The Hancock-Henderson Quill, Inc.
Greetings to ever one in western Illinois and all readers of the Quill. Pearl Harbor remembrance day is Friday, December 7. It's a â"day of infamy".
On December 8, 1863 Lincoln made his proclamation of Amnesty and Reconstruction. Winston Churchill once dubbed the American Civil War "the last war between gentlemen".
Fraternization was ever-present in the Civil War. This was not remarkable. Johnny Rebs and Billy Yanks spoke the same language, had the same backgrounds and cultures, and possessed the same likes and dislikes.
While it was easy to hate the enemy in abstract, sometimes individual feelings overcome sectional animosity. A regular reason for fraternization was the Federals wish for tobacco and the confederates desire for coffee. This swapping of hard-to-get items betwixt two enemy soldiers took place December 25, 1862 in the Rappahannock River, Virginia.
They had declared a truce by long-distance shouting. They then stood in no-man's land and silently enjoyed luxuries of tobacco and coffee for a few moments. There is a very good draw'n of the event entitled "My friend, the Enemy", drawn by Mort Kunstler '08.
Mort Kunstler is a premier historical artist who now focuses mainly on the American Civil War. Probably no other artist in our nation's history has recorded so many events in American history with such extraordinary authenticity and drama.
You all has probably read or heard that Hostess Bakery plant shut down due to a strike by workers. But ya may not have heard how it was split up.
The State Department hired all the Twinkies, the Secret Service hired all the HoHo's the generals are sleep'n with the Cupcakes, and the voters sent all the Ding Dongs to Congress.
Buster Jigs sez it makes sense to him now, gay marriage and marijuana being legalized on the same day. Fer he ran across in the "Good Book" the scripture Leviticus 20:13: "If a man lays with another man he should be stoned". Buster Sez he "has been interpret'in it wrong all these years".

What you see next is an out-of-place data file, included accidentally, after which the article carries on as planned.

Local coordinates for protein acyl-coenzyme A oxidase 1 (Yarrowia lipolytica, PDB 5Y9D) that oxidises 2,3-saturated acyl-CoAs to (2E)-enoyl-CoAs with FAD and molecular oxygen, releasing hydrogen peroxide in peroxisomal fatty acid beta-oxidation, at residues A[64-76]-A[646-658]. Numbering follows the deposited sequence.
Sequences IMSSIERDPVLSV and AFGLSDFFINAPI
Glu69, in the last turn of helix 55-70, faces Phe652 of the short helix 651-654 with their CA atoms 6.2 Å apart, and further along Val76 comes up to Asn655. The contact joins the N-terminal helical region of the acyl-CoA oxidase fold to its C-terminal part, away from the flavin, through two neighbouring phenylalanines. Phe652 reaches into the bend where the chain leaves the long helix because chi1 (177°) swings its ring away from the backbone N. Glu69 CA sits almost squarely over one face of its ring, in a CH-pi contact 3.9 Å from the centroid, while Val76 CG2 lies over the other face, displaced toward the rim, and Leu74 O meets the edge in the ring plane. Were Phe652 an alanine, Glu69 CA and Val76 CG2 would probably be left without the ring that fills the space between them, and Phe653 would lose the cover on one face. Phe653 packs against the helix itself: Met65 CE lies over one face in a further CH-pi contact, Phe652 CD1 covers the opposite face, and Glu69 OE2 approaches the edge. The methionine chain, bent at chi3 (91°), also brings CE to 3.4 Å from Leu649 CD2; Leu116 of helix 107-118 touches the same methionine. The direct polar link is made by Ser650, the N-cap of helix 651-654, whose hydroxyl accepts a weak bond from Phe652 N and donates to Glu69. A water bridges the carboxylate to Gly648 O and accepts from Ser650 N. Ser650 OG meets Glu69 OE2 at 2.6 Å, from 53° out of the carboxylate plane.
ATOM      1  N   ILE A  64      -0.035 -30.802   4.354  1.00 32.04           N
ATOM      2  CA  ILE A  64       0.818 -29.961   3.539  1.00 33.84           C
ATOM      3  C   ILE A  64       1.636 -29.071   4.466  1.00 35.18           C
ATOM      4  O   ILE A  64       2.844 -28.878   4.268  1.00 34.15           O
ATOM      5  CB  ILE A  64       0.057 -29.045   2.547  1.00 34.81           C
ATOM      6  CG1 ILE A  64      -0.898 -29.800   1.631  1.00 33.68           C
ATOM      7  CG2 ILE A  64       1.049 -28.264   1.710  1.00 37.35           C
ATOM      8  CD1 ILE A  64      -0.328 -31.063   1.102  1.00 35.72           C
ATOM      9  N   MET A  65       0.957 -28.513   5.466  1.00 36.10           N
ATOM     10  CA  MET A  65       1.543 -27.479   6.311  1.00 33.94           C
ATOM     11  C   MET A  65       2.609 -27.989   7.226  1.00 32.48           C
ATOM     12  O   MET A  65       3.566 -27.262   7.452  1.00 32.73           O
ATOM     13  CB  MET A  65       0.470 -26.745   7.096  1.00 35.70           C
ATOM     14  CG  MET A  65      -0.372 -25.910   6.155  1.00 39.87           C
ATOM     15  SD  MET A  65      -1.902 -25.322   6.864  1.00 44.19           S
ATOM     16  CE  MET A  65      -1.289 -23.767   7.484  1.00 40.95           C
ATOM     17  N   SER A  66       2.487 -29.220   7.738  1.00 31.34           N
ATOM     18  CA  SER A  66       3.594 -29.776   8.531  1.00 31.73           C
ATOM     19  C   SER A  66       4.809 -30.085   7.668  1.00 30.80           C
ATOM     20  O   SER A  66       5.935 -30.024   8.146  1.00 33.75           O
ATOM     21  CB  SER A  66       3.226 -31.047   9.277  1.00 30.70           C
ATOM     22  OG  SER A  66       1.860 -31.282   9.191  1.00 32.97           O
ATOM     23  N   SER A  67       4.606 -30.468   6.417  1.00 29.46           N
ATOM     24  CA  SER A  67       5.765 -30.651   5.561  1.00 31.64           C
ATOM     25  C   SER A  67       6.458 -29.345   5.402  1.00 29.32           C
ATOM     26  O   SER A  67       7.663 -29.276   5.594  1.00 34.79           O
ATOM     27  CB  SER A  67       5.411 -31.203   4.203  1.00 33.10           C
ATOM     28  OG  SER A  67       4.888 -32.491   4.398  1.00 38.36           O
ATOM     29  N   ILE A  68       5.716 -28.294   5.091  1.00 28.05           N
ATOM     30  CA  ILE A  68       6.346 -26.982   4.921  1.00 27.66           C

It's all in perception and how it is influenced by your background, experiences, and culture. Fer example, a recent story, as told by Jasper Jenks, let's ya know how country folk might look at things a little different at times.
It seems a farmer up in the northern end of Hancock County, around La Harpe, drove in his pick-up to a neighbor's farm, and knocked firmly and resolutely on the door. A boy, about 6 years old, opened the door. The follow'n conversation developed: "Is your dad home?"
"No, sir he isn't , he went to town"
"Well, is your mother here?"
"No, sir, she went to town with dad."
"How about your older brother, Howard? Is he here?" No, sir, he went with mom and dad."
The farmer stood there fer a few minutes, shifting from one foot to the other, mumbling to himself in an indignant manner.
The boy asked; "Is there anything I can do fer ya? I knows where all the tools are, if'n ya wants to borrow one, or I can give dad a message".
"Well," said the farmer uncomfortably," I really wanted to talk to your dad. It's about your brother Howard gett'n my daughter, Suzie, pregnant."
The young lad thought deeply and sincerely fer a moment. Then he replied, "You would have to talk to dad about that. I know he charges $500 fer the bull and $50 fer the boar, but I don't know how much he charges for Howard."
As ya opens your pocketbook fer the next natural disaster, or the Christmas season, ya might want to keep the follow'n facts in mind:
No further comment is necessary.
Where ever ya is, what ever ya be a do'in BE A GOOD ONE!
Enjoy family, friends and the season.
Hope to see you'ns in church this week.
Keep on Smile'n
Catch ya later